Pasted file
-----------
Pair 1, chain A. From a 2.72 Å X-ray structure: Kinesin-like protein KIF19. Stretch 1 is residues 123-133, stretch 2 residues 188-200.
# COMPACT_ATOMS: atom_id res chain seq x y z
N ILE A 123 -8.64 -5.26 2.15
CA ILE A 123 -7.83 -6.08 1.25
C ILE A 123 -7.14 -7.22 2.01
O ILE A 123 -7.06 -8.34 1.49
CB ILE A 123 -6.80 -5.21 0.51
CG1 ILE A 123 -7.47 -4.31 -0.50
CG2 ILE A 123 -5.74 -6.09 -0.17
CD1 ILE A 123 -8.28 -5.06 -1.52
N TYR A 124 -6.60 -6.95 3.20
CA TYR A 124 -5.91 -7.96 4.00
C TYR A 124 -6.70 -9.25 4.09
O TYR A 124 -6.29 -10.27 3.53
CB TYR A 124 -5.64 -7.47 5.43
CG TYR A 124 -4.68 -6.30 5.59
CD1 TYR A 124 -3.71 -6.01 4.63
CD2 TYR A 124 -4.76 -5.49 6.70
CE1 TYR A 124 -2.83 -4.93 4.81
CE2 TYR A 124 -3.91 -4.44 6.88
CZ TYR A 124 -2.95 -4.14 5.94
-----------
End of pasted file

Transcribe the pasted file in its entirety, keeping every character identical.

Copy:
Pair 1, chain A. From a 2.72 Å X-ray structure: Kinesin-like protein KIF19. Stretch 1 is residues 123-133, stretch 2 residues 188-200.
# COMPACT_ATOMS: atom_id res chain seq x y z
N ILE A 123 -8.64 -5.26 2.15
CA ILE A 123 -7.83 -6.08 1.25
C ILE A 123 -7.14 -7.22 2.01
O ILE A 123 -7.06 -8.34 1.49
CB ILE A 123 -6.80 -5.21 0.51
CG1 ILE A 123 -7.47 -4.31 -0.50
CG2 ILE A 123 -5.74 -6.09 -0.17
CD1 ILE A 123 -8.28 -5.06 -1.52
N TYR A 124 -6.60 -6.95 3.20
CA TYR A 124 -5.91 -7.96 4.00
C TYR A 124 -6.70 -9.25 4.09
O TYR A 124 -6.29 -10.27 3.53
CB TYR A 124 -5.64 -7.47 5.43
CG TYR A 124 -4.68 -6.30 5.59
CD1 TYR A 124 -3.71 -6.01 4.63
CD2 TYR A 124 -4.76 -5.49 6.70
CE1 TYR A 124 -2.83 -4.93 4.81
CE2 TYR A 124 -3.91 -4.44 6.88
CZ TYR A 124 -2.95 -4.14 5.94